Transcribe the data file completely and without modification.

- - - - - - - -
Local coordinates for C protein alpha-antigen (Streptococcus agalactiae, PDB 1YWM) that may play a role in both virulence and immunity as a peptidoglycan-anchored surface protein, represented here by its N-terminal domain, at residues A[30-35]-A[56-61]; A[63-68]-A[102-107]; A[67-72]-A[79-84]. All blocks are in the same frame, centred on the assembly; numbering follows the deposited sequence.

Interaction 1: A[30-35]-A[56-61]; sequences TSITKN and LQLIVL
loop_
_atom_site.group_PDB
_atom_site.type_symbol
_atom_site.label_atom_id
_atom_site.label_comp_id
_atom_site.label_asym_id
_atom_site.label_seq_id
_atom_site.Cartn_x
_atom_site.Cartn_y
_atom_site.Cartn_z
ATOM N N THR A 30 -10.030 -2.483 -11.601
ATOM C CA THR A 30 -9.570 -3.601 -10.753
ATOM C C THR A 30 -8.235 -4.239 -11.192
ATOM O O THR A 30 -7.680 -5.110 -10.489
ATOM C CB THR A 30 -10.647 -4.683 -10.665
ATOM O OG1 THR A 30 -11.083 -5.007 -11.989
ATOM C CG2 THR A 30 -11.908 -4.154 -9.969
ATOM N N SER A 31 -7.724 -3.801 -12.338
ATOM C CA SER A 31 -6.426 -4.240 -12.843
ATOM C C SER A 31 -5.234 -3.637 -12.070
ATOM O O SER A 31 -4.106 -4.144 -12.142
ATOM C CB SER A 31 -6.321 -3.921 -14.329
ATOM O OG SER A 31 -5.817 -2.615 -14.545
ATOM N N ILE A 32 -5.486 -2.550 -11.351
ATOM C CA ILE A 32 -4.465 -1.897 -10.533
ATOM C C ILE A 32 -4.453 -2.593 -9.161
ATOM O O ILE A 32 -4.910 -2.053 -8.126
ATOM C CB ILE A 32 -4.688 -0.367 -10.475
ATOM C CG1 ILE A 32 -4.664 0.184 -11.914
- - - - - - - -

Local coordinates for C protein alpha-antigen (Streptococcus agalactiae, PDB 1YWM) that may play a role in both virulence and immunity as a peptidoglycan-anchored surface protein, represented here by its N-terminal domain, at residues A[30-35]-A[56-61]; A[63-68]-A[102-107]; A[67-72]-A[79-84]. All blocks are in the same frame, centred on the assembly; numbering follows the deposited sequence.

Interaction 1: A[30-35]-A[56-61]; sequences TSITKN and LQLIVL
loop_
_atom_site.group_PDB
_atom_site.type_symbol
_atom_site.label_atom_id
_atom_site.label_comp_id
_atom_site.label_asym_id
_atom_site.label_seq_id
_atom_site.Cartn_x
_atom_site.Cartn_y
_atom_site.Cartn_z
ATOM N N THR A 30 -10.030 -2.483 -11.601
ATOM C CA THR A 30 -9.570 -3.601 -10.753
ATOM C C THR A 30 -8.235 -4.239 -11.192
ATOM O O THR A 30 -7.680 -5.110 -10.489
ATOM C CB THR A 30 -10.647 -4.683 -10.665
ATOM O OG1 THR A 30 -11.083 -5.007 -11.989
ATOM C CG2 THR A 30 -11.908 -4.154 -9.969
ATOM N N SER A 31 -7.724 -3.801 -12.338
ATOM C CA SER A 31 -6.426 -4.240 -12.843
ATOM C C SER A 31 -5.234 -3.637 -12.070
ATOM O O SER A 31 -4.106 -4.144 -12.142
ATOM C CB SER A 31 -6.321 -3.921 -14.329
ATOM O OG SER A 31 -5.817 -2.615 -14.545
ATOM N N ILE A 32 -5.486 -2.550 -11.351
ATOM C CA ILE A 32 -4.465 -1.897 -10.533
ATOM C C ILE A 32 -4.453 -2.593 -9.161
ATOM O O ILE A 32 -4.910 -2.053 -8.126
ATOM C CB ILE A 32 -4.688 -0.367 -10.475
ATOM C CG1 ILE A 32 -4.664 0.184 -11.914